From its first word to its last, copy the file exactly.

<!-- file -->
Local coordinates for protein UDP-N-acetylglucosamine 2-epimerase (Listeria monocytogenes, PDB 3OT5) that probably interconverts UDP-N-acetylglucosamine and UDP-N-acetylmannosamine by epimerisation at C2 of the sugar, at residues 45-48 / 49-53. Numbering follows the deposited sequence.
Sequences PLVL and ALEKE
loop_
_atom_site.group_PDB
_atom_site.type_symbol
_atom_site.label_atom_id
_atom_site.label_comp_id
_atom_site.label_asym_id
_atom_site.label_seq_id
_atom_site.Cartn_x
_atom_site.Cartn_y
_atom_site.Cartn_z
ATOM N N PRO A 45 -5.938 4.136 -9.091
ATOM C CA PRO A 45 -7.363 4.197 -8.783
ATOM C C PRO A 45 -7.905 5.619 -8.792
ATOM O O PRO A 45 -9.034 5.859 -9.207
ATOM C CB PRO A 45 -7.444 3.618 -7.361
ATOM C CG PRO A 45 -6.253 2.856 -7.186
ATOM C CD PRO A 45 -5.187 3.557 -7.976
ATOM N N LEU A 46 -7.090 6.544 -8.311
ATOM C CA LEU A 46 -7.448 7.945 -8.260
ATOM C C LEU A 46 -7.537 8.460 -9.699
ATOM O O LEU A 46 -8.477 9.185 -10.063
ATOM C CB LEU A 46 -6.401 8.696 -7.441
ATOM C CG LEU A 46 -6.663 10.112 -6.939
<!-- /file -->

Local coordinates for protein UDP-N-acetylglucosamine 2-epimerase (Listeria monocytogenes, PDB 3OT5) that probably interconverts UDP-N-acetylglucosamine and UDP-N-acetylmannosamine by epimerisation at C2 of the sugar, at residues 45-48 / 49-53. Numbering follows the deposited sequence.
Sequences PLVL and ALEKE
loop_
_atom_site.group_PDB
_atom_site.type_symbol
_atom_site.label_atom_id
_atom_site.label_comp_id
_atom_site.label_asym_id
_atom_site.label_seq_id
_atom_site.Cartn_x
_atom_site.Cartn_y
_atom_site.Cartn_z
ATOM N N PRO A 45 -5.938 4.136 -9.091
ATOM C CA PRO A 45 -7.363 4.197 -8.783
ATOM C C PRO A 45 -7.905 5.619 -8.792
ATOM O O PRO A 45 -9.034 5.859 -9.207
ATOM C CB PRO A 45 -7.444 3.618 -7.361
ATOM C CG PRO A 45 -6.253 2.856 -7.186
ATOM C CD PRO A 45 -5.187 3.557 -7.976
ATOM N N LEU A 46 -7.090 6.544 -8.311
ATOM C CA LEU A 46 -7.448 7.945 -8.260
ATOM C C LEU A 46 -7.537 8.460 -9.699
ATOM O O LEU A 46 -8.477 9.185 -10.063
ATOM C CB LEU A 46 -6.401 8.696 -7.441
ATOM C CG LEU A 46 -6.663 10.112 -6.939